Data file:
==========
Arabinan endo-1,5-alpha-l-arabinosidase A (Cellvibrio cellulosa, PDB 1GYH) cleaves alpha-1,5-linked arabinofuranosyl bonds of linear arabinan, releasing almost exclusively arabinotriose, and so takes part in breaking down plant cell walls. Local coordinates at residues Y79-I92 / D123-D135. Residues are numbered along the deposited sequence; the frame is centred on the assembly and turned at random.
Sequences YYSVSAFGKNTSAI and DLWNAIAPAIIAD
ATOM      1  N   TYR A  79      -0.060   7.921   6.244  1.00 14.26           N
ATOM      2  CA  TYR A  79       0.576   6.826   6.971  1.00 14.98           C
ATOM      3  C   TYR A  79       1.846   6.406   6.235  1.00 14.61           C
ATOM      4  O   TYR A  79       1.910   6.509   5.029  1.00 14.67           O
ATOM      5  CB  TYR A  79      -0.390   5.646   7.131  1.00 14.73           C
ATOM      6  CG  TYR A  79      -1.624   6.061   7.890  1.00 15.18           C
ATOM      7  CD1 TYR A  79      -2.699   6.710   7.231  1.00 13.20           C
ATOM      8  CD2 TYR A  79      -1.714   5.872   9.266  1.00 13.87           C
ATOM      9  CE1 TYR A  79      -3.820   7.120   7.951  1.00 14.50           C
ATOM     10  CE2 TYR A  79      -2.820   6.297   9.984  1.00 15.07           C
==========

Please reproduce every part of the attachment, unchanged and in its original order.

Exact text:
Arabinan endo-1,5-alpha-l-arabinosidase A (Cellvibrio cellulosa, PDB 1GYH) cleaves alpha-1,5-linked arabinofuranosyl bonds of linear arabinan, releasing almost exclusively arabinotriose, and so takes part in breaking down plant cell walls. Local coordinates at residues Y79-I92 / D123-D135. Residues are numbered along the deposited sequence; the frame is centred on the assembly and turned at random.
Sequences YYSVSAFGKNTSAI and DLWNAIAPAIIAD
ATOM      1  N   TYR A  79      -0.060   7.921   6.244  1.00 14.26           N
ATOM      2  CA  TYR A  79       0.576   6.826   6.971  1.00 14.98           C
ATOM      3  C   TYR A  79       1.846   6.406   6.235  1.00 14.61           C
ATOM      4  O   TYR A  79       1.910   6.509   5.029  1.00 14.67           O
ATOM      5  CB  TYR A  79      -0.390   5.646   7.131  1.00 14.73           C
ATOM      6  CG  TYR A  79      -1.624   6.061   7.890  1.00 15.18           C
ATOM      7  CD1 TYR A  79      -2.699   6.710   7.231  1.00 13.20           C
ATOM      8  CD2 TYR A  79      -1.714   5.872   9.266  1.00 13.87           C
ATOM      9  CE1 TYR A  79      -3.820   7.120   7.951  1.00 14.50           C
ATOM     10  CE2 TYR A  79      -2.820   6.297   9.984  1.00 15.07           C